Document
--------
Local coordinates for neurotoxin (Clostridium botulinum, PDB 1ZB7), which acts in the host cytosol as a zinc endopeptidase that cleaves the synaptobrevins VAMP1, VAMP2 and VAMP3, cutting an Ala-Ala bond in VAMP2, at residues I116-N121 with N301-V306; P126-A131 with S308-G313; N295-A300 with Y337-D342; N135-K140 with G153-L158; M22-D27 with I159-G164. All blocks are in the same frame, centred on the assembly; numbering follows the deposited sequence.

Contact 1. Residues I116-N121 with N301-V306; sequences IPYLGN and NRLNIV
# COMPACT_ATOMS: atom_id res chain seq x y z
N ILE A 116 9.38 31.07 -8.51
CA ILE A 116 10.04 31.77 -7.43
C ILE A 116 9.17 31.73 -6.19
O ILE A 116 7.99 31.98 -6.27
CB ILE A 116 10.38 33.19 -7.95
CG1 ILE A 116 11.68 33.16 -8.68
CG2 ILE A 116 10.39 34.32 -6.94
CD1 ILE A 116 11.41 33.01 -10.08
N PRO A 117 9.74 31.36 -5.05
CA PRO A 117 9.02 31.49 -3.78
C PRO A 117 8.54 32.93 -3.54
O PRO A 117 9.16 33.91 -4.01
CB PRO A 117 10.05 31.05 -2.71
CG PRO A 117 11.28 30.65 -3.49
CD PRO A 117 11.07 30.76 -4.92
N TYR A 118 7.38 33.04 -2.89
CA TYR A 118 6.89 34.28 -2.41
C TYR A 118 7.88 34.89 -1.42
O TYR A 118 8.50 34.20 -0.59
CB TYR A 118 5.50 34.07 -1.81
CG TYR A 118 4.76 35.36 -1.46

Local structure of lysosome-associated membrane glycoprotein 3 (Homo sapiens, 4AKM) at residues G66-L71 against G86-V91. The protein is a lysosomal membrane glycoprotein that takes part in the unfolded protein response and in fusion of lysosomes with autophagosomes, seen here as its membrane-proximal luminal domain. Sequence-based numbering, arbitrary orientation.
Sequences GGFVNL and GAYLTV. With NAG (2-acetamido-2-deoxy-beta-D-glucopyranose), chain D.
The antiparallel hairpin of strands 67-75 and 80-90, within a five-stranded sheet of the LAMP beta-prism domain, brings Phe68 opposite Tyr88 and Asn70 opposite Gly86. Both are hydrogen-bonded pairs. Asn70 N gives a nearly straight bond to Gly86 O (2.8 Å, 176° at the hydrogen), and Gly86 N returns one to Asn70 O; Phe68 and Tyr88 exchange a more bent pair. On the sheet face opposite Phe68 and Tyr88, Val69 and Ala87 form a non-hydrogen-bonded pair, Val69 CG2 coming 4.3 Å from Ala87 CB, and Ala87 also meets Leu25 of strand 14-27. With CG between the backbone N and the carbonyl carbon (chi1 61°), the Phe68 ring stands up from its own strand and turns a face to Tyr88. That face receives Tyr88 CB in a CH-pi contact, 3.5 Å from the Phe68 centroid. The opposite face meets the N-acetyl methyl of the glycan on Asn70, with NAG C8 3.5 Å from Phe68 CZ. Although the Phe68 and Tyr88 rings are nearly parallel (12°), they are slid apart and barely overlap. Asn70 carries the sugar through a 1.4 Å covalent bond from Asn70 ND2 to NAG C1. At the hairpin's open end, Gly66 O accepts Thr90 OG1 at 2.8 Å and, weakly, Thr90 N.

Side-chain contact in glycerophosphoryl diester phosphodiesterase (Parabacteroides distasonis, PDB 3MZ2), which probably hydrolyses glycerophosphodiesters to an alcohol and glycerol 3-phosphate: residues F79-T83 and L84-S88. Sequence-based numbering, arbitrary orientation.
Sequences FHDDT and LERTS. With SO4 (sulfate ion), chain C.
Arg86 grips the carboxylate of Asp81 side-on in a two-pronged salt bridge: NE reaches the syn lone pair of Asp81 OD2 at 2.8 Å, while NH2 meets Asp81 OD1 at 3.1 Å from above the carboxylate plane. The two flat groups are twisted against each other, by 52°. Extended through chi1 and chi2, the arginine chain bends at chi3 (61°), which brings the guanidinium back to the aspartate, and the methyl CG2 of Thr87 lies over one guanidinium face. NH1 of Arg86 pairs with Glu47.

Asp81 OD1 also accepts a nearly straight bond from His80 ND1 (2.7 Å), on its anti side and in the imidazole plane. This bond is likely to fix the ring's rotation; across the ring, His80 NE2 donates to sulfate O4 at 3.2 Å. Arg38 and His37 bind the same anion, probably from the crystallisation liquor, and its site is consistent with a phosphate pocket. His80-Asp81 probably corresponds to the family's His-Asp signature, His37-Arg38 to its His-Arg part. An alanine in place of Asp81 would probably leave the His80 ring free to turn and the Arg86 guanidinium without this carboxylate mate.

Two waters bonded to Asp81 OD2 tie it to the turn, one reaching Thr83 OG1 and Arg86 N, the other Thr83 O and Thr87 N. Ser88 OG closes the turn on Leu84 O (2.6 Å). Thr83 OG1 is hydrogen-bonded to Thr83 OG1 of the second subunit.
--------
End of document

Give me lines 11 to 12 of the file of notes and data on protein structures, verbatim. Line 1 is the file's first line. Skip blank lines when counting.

CD1 ILE A 116 11.41 33.01 -10.08
N PRO A 117 9.74 31.36 -5.05